As you all know, the mark scheme for this kind of design an experiment question is based around the acronym CORMS.
C – how do you change the independent variable?
The independent variable is the thing you are going to change to see its effect. In this experiment it is the temperature of the water. So how are we going to change it? Well it might appear obvious but you need aquatic plants living in water baths at a range of temperatures, say 10,20,30,40,50,60 degrees. Try to make your independent variable continuous if it is possible – the range of temperatures above is much better than just one set of plants in hot water, another in cold water.
O – what organisms (or other biological material) will you use?
To get this mark you will need to say something about the plants you will use in your investigation. For the experiment to produce reliable results, there are many features of the plants that will need to be kept the same in each water bath. Same species, same age of plants, same starting size, same surface area of leaves etc. There are other factors too about the plants that need to be controlled. Can you think of any others?
R – reliability
In order to produce reliable results you will need to set up multiple repeats of each experiment so anomalous readings disappear as you average your results. How would you do this? Well in the example above, I would set up 5 identical water baths at each temperature. We are investigating six different temperatures so we will need 30 water baths. Don’t worry about this. For research as vital as this fascinating experiment, no expense should be spared……
M – how are you going to measure the dependent variable?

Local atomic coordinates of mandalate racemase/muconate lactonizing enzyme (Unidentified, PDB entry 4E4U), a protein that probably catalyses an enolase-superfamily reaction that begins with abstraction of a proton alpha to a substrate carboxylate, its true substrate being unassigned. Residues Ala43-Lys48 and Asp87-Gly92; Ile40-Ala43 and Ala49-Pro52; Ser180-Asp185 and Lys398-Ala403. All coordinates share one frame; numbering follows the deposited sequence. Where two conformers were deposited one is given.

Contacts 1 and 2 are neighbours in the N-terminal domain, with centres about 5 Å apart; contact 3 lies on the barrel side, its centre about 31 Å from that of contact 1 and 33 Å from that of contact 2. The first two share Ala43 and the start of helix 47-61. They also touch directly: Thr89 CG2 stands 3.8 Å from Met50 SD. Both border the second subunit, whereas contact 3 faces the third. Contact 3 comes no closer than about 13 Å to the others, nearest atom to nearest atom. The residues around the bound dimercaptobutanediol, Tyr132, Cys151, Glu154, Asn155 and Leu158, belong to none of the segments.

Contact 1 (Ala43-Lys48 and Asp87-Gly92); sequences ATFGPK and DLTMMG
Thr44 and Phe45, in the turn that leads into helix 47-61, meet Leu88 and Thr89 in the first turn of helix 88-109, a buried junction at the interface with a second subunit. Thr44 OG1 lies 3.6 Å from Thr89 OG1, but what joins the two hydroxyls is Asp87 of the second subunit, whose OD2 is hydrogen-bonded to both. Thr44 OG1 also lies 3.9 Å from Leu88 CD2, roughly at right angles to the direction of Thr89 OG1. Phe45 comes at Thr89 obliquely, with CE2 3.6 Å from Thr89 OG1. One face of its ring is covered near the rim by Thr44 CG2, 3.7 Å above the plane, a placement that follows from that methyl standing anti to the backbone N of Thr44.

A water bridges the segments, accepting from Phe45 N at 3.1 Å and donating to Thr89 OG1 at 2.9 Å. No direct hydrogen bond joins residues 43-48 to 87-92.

There are often two possible marks for this and you will see M1 and M2 on the mark schemes. The key idea is often the same however (there’s a shock) The first mark is for identifying what you will measure about the plants to measure growth. There are lots of alternatives depending on what kind of plant you are using. I am picturing a small floating algae growing in my water baths so I would measure the mass of the plants. (Dry mass would be better but this would lead to destructive sampling – plants won’t grow further if you dehydrate them completely in an oven before weighing them……) You could measure the height of the stem of a plant, or the total surface area of water covered. It doesn’t really matter which thing you choose as long as it is a sensible measure of growth. What will M2 be awarded for? Well it is essential you leave all 30 waterbaths for exactly the same length of time between measurements. How frequently will you measure the growth of your plants? Every hour would be too often, so perhaps every day would be sensible. So a statement that says “use a mass balance to measure the total mass of the plants in each water bath every day for a period of 10 days” will be certain to get both M marks…
S – what factors do you need to standardise to make the experiment a fair test?